David Pepper (politician)

From Wikipedia, the free encyclopedia
David Pepper
Chair of the Ohio Democratic Party
In office
January 1, 2015 – December 31, 2020
Preceded byChris Redfern
Succeeded byLiz Walters
Member of the Hamilton County Commission
from the 1st district
In office
January 3, 2007 – January 3, 2011
Preceded byPhil Heimlich
Succeeded byChris Monzel
Personal details
Born (1971-06-07) June 7, 1971 (age 52)
Cincinnati, Ohio, U.S.
Political partyDemocratic
RelativesJohn E. Pepper Jr. (father)
EducationYale University (BA, JD)
WebsiteOfficial website

David Andrew Pepper (born June 7, 1971) is an American politician, former chairman of the Ohio Democratic Party, a former councilman for the city of Cincinnati and former member of the Hamilton County, Ohio Board of Commissioners.[1]

Early life[edit]

Raised in Cincinnati, Ohio, Pepper is the son of former Procter & Gamble CEO John Pepper.[2] Pepper graduated from Cincinnati Country Day School, earned his B.A. at Yale University, and his J.D. from Yale Law School.[1][3] He specialized in commercial litigation for the Blank Rome firm.[4]


Political career[edit]

In 2001, Pepper was elected to the Cincinnati City Council and served as the Chairman of Council's Law and Public Safety Committee.[5] Pepper was defeated in his run for mayor in 2005.[6]

Pepper was elected to the Hamilton County's Board of Commissioners in November 2006.[4] In 2010, Pepper was a candidate for Ohio Auditor, and in April 2013, Pepper said he would run for state Attorney General in the 2014 election.[1] In 2014, Pepper ran unsuccessfully for Ohio Attorney General. He was elected Chairman of the Ohio Democratic Party in 2015.[7] He has taught voting rights at University of Cincinnati School of Law.[8][9]

After the 2020 elections, Pepper announced that he would step down as Ohio Democratic Party Chairman at the end of the year.[10]

Writing career[edit]

Pepper is the author of The People's House, a political thriller.[11] The book centers around a Russian scheme to help elect Republican candidates.[7] The Wall Street Journal wrote that Pepper "writes with flair and insider knowledge of everything from gerrymandering to arrogant D.C. press aides." and "With speed and savvy, 'The People's House' emerges as a sleeper candidate for political thriller of the year."[12] Bill Clinton said of The Voter File: "Pepper comes through again with this clever tale of how cyber sabotage of elections, coupled with highly concentrated ownership of traditional media operations, can undermine American democracy."[13]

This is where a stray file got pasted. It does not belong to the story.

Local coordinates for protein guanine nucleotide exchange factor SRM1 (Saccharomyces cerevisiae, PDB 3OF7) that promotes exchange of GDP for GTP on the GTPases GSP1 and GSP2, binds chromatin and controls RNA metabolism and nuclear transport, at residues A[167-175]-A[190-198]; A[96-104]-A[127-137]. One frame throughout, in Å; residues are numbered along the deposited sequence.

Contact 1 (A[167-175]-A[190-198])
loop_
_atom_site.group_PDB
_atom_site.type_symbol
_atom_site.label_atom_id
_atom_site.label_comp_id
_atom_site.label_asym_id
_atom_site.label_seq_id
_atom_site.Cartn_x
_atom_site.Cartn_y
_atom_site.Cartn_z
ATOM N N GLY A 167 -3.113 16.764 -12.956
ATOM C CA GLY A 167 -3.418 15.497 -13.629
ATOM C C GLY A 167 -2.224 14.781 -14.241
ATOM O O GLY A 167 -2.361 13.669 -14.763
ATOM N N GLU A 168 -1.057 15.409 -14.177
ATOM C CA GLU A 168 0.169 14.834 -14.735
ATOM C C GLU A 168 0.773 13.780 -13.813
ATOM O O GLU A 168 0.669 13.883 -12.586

• The People's House. St. Helena Press. 2016. ISBN 978-1619845121.
  • The Wingman. St. Helena Press. 2018. ISBN 978-1619848719.
  • The Voter File. G.P. Putnam's Sons. 2020. ISBN 978-0593083932.
  • Laboratories of Autocracy: A Wake-Up Call from Behind the Lines. 2021. ISBN 978-1662919572.

Electoral history[edit]

Date Position Status Opponent Result Vote share Opponent vote share
2014 Attorney General Challenger Mike DeWine Defeated 38.5% 61.5%
2010 Auditor Open-Seat Dave Yost Defeated 44.9% 50.2%
2006 County Commissioner Phil Heimlich Elected 53.0% 47.0%
2005 Mayor Open-Seat Mark Mallory Defeated 47.9% 52.0%
2001 City Council Elected


  1. ^ a b c Borchardt, Jackie (April 16, 2013). "Democrat Will Enter Race for Ohio Attorney General ; David Pepper to Run against Mike DeWine. - Former Hamilton County Commissioner Lost Race for Auditor in 2010". Dayton Daily News. Archived from the original on September 24, 2015. Retrieved Oct 18, 2014 – via HighBeam.
  2. ^ Wessels, Joe (Oct 4, 2006). "Heckler peppers Pepper with curses". The Cincinnati Post. Archived from the original on September 24, 2015. Retrieved Oct 17, 2014 – via HighBeam.
  3. ^ Dunlap, Stephanie. "Cover Story: Swimming Against The Tide". Cincinnati CityBeat. Retrieved 2022-08-10.
  4. ^ a b Gomez, Henry (April 15, 2015). "Democrat David Pepper launches campaign to unseat Ohio Attorney General Mike DeWine". Cleveland.com. Retrieved Feb 24, 2018.
  5. ^ Coolridge, Sharon (2016-07-25). "Ohio Dem party leader writes political thriller". cincinnati.com. Cincinnati.com. Retrieved 2018-02-23.
  6. ^ Kinny, Terry. "Mark Mallory narrowly wins Cincy race". The BG News. Archived from the original on 2007-09-28. Retrieved 2007-01-31.
  7. ^ a b Debenedetti, Gabriele (2018-02-17). "The Thriller That Predicted the Russia Scandal". Politico.com. Politico.com. Retrieved 2018-02-23.
  8. ^ Pepper, David (2021-01-27). "Vacant Storefronts and Broken Glass: Small Towns Are Dying Under GOP Leadership". Courier Newsroom.
  9. ^ "David Pepper". Bookshop.org. Retrieved 2021-05-21.
  10. ^ Balmert, Jessie. "Ohio Democratic Party chairman David Pepper stepping down at end of year". The Enquirer. Retrieved 2020-12-01.
  11. ^ Skolnick, David (2016-08-14). "Ohio Dem Party Chair Pens Novel About Vindy Reporter Who Uncovers National Political Scandal". Vindy.com. Vindy.com. Archived from the original on 2016-12-20. Retrieved 2016-12-02.
  12. ^ "A Sleeper Candidate". The Wall Street Journal. November 4, 2016.
  13. ^ "The Voter File by David Pepper". Goodreads.com. Retrieved 2020-06-29.

External links[edit]

Party political offices
Preceded by Democratic nominee for Auditor of Ohio
Succeeded by
Preceded by Democratic nominee for Attorney General of Ohio
Succeeded by
Preceded by Chair of the Ohio Democratic Party
Succeeded by